Why the Merrick Garland Fight Is Good for Democracy
If nothing else, raising the visibility of the Supreme Court as a key election issue can help rouse the American public from its irresponsible indifference to it.
Maybe #nevergarland is a good thing.
Sure, the unprecedented refusal of the Senate to even consider the nomination of Judge Merrick Garland is a violation of the senators’ oaths of office, a dangerous precedent, a constitutional fiasco financed by secretive billionaires, and an indignity foisted upon a good man and solid jurist.
But for progressives, there are at least three silver linings.
First, the eight-person court is working overtime to avoid 4-4 splits, with unusual consequences such as a proposed compromise on religious exemptions to Obamacare. The Court’s effort to do its job stands in stark contrast to the Senate’s, and may actually be working.
Second, if the presidential race does come down to Clinton vs. Trump, all this stalling may be just that—stalling the inevitable. Maybe Garland will be confirmed in November in order to avoid a Justice Obama or other Hillary Clinton nominee. Maybe Clinton will put up a progressive next February, with the Senate having flipped to a Democrat majority—perhaps driven by opposition to Trump. Either way, maybe this constitutional blip won’t really matter that much in terms of the composition of the court.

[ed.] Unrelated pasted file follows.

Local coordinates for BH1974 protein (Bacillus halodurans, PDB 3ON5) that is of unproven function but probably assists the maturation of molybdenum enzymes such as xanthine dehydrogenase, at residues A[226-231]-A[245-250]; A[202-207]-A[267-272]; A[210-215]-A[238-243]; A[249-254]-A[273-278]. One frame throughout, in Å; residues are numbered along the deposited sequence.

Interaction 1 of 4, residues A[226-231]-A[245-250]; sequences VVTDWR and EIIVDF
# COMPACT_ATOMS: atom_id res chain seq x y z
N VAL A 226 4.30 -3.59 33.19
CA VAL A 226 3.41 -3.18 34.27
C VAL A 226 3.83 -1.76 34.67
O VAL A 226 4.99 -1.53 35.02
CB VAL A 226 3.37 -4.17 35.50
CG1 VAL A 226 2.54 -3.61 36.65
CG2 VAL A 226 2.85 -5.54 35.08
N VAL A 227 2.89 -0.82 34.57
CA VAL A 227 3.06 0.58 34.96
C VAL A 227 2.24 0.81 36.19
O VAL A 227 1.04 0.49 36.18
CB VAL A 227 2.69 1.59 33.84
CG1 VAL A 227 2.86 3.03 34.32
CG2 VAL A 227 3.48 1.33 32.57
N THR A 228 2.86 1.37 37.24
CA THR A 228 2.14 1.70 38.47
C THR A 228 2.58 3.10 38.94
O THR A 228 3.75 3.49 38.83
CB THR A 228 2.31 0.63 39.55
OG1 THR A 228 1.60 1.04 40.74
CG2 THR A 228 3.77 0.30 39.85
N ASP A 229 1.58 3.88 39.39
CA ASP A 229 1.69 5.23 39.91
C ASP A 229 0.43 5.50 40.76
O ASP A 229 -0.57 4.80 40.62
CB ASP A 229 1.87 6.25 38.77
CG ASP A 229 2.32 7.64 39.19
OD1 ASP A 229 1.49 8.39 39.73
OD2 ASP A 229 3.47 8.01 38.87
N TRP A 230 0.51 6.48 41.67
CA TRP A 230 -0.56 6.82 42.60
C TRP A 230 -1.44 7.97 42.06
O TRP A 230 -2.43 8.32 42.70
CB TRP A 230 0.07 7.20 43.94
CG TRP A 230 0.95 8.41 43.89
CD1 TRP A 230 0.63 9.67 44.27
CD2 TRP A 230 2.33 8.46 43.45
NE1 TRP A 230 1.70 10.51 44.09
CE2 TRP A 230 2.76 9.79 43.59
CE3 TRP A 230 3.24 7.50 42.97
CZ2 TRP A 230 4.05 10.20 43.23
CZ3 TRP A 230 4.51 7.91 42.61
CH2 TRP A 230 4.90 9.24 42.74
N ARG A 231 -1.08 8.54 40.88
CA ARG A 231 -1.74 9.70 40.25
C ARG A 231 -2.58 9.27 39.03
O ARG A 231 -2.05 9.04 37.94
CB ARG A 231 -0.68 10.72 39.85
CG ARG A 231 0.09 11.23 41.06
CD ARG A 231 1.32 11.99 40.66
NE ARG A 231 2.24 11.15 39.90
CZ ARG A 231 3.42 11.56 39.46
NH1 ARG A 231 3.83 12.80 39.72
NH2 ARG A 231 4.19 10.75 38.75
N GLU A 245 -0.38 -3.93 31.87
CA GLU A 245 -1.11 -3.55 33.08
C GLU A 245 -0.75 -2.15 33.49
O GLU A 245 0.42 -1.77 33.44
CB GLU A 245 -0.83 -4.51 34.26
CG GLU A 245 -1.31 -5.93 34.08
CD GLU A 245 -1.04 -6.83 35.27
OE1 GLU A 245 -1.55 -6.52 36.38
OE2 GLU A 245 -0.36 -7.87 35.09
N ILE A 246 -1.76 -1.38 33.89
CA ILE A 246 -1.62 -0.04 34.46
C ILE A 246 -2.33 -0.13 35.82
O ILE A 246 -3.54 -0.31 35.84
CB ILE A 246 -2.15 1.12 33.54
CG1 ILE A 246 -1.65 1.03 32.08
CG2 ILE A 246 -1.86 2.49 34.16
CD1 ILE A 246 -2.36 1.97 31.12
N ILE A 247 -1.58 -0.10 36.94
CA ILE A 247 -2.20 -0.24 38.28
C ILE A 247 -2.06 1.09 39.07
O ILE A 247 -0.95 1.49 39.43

Most importantly, though, the #nevergarland/#doyourjob mess may finally accomplish something no presidential candidate has managed to do in the last 50 years: get Americans to care about who’s on the Supreme Court.
The baseline is low. Most Americans cannot name more than a single Supreme Court justice—a 2012 survey found that two-thirds couldn’t name even one. A 2015 Gallup poll found that 44% of Americans had either never heard of Justice Scalia, or had no opinion of him.
And with political opinions already polarized, elections are generally decided based on core issues: it’s the economy, stupid – plus foreign policy/war, a few social issues (this year, immigration and race; other years, homosexuality), and personality.
Not surprisingly, when Americans are polled about the issues most important to them, the Supreme Court tends to be at the bottom of the list.